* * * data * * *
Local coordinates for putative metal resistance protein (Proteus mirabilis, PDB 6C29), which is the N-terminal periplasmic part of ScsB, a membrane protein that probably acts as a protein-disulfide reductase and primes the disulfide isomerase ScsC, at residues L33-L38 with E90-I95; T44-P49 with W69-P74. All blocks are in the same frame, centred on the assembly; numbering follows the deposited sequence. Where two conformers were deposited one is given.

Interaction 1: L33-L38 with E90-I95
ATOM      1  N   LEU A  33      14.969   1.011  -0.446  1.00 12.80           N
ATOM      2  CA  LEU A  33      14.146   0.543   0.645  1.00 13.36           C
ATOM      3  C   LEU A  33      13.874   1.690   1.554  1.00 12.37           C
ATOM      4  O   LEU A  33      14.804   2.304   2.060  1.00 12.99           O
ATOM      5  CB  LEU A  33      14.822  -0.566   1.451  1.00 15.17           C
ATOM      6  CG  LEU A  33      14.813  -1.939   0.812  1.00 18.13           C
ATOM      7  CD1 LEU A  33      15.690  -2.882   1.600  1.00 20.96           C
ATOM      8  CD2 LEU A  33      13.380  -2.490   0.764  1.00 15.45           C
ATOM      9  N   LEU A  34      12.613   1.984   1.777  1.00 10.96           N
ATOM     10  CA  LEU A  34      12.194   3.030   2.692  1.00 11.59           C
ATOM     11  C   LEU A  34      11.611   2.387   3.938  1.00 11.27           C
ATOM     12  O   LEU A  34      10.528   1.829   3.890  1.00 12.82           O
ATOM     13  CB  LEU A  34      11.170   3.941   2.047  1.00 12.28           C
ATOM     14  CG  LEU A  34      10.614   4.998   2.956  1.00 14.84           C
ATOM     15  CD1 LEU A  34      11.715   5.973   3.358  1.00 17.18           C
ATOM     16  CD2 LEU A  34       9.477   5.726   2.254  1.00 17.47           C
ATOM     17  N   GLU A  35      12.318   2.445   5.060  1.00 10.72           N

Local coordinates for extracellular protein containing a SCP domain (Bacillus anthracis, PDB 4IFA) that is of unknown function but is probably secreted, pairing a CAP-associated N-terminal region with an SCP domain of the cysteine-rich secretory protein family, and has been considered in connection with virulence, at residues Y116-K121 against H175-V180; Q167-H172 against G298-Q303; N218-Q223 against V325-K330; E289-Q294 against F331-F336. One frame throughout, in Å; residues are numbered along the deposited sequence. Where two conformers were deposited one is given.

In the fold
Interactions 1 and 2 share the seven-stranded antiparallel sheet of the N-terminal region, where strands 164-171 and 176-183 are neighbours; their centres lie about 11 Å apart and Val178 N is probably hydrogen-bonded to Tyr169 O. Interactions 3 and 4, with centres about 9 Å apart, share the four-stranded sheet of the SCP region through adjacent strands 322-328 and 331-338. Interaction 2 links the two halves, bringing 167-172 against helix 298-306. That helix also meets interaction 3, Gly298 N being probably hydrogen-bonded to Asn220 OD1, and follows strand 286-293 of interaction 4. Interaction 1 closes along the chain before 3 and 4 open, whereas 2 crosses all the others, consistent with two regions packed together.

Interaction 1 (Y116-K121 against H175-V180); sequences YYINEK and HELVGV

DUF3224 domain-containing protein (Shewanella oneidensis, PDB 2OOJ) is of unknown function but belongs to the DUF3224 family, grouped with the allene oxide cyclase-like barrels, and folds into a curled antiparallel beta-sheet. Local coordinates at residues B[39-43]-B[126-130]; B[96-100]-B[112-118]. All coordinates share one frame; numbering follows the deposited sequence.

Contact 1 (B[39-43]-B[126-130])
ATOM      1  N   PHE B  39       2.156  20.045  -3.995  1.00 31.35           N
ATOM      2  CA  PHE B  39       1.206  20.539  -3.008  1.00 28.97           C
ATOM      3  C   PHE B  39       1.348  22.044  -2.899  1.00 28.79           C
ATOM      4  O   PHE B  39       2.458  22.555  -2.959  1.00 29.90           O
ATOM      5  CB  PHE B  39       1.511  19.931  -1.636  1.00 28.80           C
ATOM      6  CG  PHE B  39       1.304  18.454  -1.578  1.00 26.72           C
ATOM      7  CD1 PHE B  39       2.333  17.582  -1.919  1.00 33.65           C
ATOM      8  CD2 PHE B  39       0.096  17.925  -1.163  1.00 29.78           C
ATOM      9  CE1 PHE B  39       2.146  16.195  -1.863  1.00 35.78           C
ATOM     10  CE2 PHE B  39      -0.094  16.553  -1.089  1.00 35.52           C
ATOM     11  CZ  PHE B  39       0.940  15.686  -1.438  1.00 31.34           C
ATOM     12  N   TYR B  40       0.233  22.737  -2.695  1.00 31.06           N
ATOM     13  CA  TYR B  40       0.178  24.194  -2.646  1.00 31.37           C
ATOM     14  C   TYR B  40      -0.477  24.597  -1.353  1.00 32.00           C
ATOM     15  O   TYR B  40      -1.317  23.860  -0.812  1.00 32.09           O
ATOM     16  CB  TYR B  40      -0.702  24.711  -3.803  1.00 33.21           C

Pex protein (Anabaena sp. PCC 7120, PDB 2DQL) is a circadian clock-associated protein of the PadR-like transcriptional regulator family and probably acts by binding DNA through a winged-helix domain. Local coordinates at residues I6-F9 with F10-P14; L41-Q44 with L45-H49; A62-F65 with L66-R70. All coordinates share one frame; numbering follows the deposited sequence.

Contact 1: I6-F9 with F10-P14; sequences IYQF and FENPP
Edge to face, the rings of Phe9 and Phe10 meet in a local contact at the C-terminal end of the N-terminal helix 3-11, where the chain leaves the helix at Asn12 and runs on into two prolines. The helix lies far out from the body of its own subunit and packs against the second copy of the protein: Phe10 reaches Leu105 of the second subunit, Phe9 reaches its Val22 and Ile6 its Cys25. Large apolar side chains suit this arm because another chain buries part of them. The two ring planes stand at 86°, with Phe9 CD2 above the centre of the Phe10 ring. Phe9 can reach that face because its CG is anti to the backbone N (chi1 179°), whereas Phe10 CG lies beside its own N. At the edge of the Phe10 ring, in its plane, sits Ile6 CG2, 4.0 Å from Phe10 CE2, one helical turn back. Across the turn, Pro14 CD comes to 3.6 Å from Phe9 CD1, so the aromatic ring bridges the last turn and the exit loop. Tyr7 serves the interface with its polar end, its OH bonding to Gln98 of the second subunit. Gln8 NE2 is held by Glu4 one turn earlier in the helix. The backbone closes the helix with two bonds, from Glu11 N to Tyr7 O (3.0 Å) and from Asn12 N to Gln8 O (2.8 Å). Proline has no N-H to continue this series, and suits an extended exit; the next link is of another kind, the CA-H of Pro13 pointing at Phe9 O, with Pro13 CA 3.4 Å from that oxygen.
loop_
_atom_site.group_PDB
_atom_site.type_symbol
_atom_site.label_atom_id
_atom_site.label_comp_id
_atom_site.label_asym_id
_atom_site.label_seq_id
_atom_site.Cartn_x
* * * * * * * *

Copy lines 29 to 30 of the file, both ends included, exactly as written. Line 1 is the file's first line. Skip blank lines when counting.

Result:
ATOM      4  O   PHE B  39       2.458  22.555  -2.959  1.00 29.90           O
ATOM      5  CB  PHE B  39       1.511  19.931  -1.636  1.00 28.80           C